On period, that is definitely not unusual to see guitarists, and even bassists using floor-based outcomes pedals in order to manipulate their sound to match their instrumental performance with what they notice in their heads. Wah-wah pedals, distortion pedals, and even complicated effects processors which allow for digital audio tracks looping and pre-programmed effects are fairly very common in a guitar world.
On the other hand, what is obviously unusual is to see a vocalist using the same type of equipment to enhance their vocal performance. While in the studio, it is common for singers to use a variety of audio tracks equipment in order to add to their vocal tracks, this does not often translate to the stage, especially not by using a method that the singer can control in real time.
Many different studio effects can be replicated with vocal floor processors. This kind of equipment is meant to lie smooth on the stage floor, like a guitar processor, and allow the vocalist to use their feet to alter the types of vocal effects that can be applied. There are numerous effects available in these devices which can help a singer re-create the same performance which was captured in a studio recording. Multi-voice harmony will take a singer's voice and then electronically clone it in order to instantly create several harmony parts in tune with the current vocal. Additionally, it may allow a second vocalist to incorporate multiple harmony elements to the lead singer's performance using their voice instead. Double-tracking, in which a singer includes several different takes of a vocal track into a layered version of the lead vocal, may also be accomplished with this type of processor. This can add a richer, fuller sound to the singer's voice, allowing him or her to lessen their own quantity and preserve their expressive cords for repeat activities.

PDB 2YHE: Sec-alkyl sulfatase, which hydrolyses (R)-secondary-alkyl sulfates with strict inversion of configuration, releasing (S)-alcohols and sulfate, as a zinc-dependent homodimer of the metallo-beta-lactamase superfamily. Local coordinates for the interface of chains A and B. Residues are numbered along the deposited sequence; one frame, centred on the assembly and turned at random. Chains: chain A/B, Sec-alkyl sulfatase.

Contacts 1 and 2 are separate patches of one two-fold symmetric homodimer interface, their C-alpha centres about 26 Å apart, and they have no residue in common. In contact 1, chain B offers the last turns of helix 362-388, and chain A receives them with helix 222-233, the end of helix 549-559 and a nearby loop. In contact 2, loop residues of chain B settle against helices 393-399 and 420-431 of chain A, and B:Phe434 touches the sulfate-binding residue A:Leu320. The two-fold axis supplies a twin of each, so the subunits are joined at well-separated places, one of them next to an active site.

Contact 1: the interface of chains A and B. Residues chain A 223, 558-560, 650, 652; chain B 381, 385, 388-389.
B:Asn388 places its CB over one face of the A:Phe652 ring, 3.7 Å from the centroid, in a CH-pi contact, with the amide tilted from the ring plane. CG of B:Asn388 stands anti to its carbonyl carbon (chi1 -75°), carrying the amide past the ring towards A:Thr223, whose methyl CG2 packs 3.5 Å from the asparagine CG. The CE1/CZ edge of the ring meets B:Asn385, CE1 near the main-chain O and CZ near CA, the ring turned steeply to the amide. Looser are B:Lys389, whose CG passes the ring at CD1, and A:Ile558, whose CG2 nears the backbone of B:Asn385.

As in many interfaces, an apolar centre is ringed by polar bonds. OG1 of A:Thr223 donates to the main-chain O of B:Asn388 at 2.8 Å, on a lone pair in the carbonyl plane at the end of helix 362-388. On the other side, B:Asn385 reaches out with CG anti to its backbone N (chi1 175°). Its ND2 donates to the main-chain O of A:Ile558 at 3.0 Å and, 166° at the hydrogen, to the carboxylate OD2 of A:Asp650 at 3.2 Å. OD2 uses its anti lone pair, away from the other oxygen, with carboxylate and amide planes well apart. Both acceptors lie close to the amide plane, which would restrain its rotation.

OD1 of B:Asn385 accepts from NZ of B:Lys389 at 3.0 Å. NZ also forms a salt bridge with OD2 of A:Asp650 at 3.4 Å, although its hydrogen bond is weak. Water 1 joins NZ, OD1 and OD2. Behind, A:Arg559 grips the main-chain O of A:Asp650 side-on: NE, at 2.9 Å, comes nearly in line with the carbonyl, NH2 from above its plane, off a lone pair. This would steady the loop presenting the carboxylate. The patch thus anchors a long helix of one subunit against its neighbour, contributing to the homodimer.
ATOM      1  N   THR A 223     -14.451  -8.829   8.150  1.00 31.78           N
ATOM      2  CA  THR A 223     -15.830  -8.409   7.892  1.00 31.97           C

Of course, it's not merely vocal-specific Review processors effects which can be locked up inside these kind of devices. The standard effects accessible to guitarists or other musicians may also be utilized by singers. Reverb and delay are a pair of the most popular typical effects in regards to vocal singing, and both can be employed in order to improve the drama or poignancy of a vocal track. Regarding singers who are enthusiastic about exploring the more extreme side of effects digesting, distortions and phaser results can transform the human tone of voice into something almost distorted. A special foot-pedal allows vocalists to roll effects on and off in order to organically combine them into the overall sound they are seeking to achieve.
Some vocalists do not feel comfortable controlling this type of kit during a show, and they choose to leave their vocal processing in the hands of the audio engineers who are blending the concert. For higher-budget productions who can pay for personnel to track dedicated sound cues, rack-mounted types of vocal processing equipment are in the same way useful for getting the most out of a singer's voice. Rack mount equipment is a little more fragile than floor processors, but it also usually has more options and more power packed inside its casing.